LANDI KOTAL: Trade at Torkham crossing, on the border between Pakistan-Afghanistan, remained suspended for a fourth consecutive day on Friday after importers and customs’ agents announced plans to launch a strike unless their demands were met.
As a result, hundreds of lorries and trucks loaded with goods have been stranded on both sides of the Durand Line.
Importers and customs agents at the entry and exit point to the country have been protesting for the past four days against new rules imposed by the government.
It has prompted drivers and helpers of the 150 stranded trucks to join the customs’ agents strike at the border crossing.
They urged Khyber-Pakhtunkhwa (K-P) Governor Shah Farman and Prime Minister Imran Khan to intervene in the matter and help sort out the issues.
Zarqeeb Shinwari, the president of the All Torkham Customs Clearance Agents Association (ATCCAA), stated that a massive 70 per cent of Pakistan’s trade with Afghanistan is conducted through the Torkham border crossing with the remaining 30 per cent conducted at other entry points.
He said that per the new policy introduced by the government, all plants and vegetables require a protection certificate before they can be imported from Afghanistan.
Moreover, a new fumigation process has also been put in place which requires agents to fumigate goods before they can enter the country.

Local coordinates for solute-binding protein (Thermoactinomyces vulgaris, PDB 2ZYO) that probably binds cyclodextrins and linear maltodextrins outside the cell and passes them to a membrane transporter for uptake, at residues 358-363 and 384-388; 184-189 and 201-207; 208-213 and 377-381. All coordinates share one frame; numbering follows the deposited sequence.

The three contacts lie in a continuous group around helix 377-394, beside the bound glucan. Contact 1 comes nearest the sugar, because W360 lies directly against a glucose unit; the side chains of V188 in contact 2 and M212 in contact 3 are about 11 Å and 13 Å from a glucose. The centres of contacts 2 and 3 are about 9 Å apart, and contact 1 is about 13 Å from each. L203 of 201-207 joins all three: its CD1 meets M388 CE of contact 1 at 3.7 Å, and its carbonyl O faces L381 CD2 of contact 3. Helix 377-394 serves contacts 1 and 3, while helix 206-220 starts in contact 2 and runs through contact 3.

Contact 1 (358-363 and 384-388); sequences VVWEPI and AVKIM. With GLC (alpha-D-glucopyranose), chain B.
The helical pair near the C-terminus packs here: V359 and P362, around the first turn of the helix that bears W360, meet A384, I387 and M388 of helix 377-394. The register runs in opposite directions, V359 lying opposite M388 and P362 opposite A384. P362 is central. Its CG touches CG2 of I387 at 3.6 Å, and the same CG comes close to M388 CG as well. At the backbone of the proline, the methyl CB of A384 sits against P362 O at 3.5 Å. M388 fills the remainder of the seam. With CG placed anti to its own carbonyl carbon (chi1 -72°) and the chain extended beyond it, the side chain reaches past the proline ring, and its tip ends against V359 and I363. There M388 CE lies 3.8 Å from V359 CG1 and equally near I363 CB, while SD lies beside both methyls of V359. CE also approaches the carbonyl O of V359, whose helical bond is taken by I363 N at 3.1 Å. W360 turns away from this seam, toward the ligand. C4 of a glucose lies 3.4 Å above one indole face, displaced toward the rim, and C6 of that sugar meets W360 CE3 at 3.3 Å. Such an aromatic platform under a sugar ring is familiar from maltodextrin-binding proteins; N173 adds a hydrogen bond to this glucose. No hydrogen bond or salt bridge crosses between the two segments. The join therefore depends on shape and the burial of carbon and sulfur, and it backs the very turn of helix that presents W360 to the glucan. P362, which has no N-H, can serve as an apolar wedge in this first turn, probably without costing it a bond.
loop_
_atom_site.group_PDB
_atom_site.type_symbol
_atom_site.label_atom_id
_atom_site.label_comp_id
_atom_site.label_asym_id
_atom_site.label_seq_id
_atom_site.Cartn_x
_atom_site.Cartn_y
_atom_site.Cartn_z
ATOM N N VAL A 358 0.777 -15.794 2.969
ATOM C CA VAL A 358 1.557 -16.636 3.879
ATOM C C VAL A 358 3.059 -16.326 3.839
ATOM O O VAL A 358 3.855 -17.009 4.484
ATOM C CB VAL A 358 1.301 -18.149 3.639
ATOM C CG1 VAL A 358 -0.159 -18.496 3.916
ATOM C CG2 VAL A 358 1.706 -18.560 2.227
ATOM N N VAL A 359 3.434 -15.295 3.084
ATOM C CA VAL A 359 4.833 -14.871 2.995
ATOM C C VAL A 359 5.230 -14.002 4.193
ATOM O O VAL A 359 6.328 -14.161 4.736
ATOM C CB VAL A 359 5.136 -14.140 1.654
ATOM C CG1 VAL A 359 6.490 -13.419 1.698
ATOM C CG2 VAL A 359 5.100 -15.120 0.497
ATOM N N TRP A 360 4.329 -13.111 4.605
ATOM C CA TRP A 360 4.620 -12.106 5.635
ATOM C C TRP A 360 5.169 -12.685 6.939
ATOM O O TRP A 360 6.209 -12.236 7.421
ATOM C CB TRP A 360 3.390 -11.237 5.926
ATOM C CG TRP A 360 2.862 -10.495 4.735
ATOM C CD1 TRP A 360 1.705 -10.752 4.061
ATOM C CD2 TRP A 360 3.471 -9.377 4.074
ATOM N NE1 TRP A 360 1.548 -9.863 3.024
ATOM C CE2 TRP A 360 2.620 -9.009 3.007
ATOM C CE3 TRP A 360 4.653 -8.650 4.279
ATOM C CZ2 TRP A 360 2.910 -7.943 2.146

“We do not have fumigation facilities,” explained Shinwari, adding that the forms for the plant protection certificates are not issued from the border post either.
To make matters worse, he said that they do not have access to the WeDoc — the paperless customs clearance process document — at the crossing either.
He added that if the government wishes to impose the new regime, it must provide all the necessary facilities.
“But these are just excuses to limit the trade volume with Afghanistan,” Shinwari opined.
Reminding that transit trade had ground to a halt at the border check post for the past four days, Shinwari warned that unless they cooperated, Kabul may impose similar restrictions on goods being imported from Pakistan, causing a loss to Pakistani exporters seeking to gain a foothold in the Afghan market.
On Thursday, negotiations between the chief customs collector at the border crossing and the protesting customs’ agents had fallen through with no headway.
The customs’ agents demanded that the government adopt a uniform policy across all border crossings with Afghanistan.
Moreover, they demanded that special gate passes should be issued to agents who are supposed to cross over the border multiple times a day.
Further, a container should be allowed to bring in a mix of items like at the Kharlachi border in the Kurram Tribal District and the Ghulam Khan border in North Waziristan Tribal District.
They also demanded that the border authority should dispose of the contravention cases filed against 200 agents and the rules of fumigation should end.
Published in The Express Tribune, November 17th, 2018.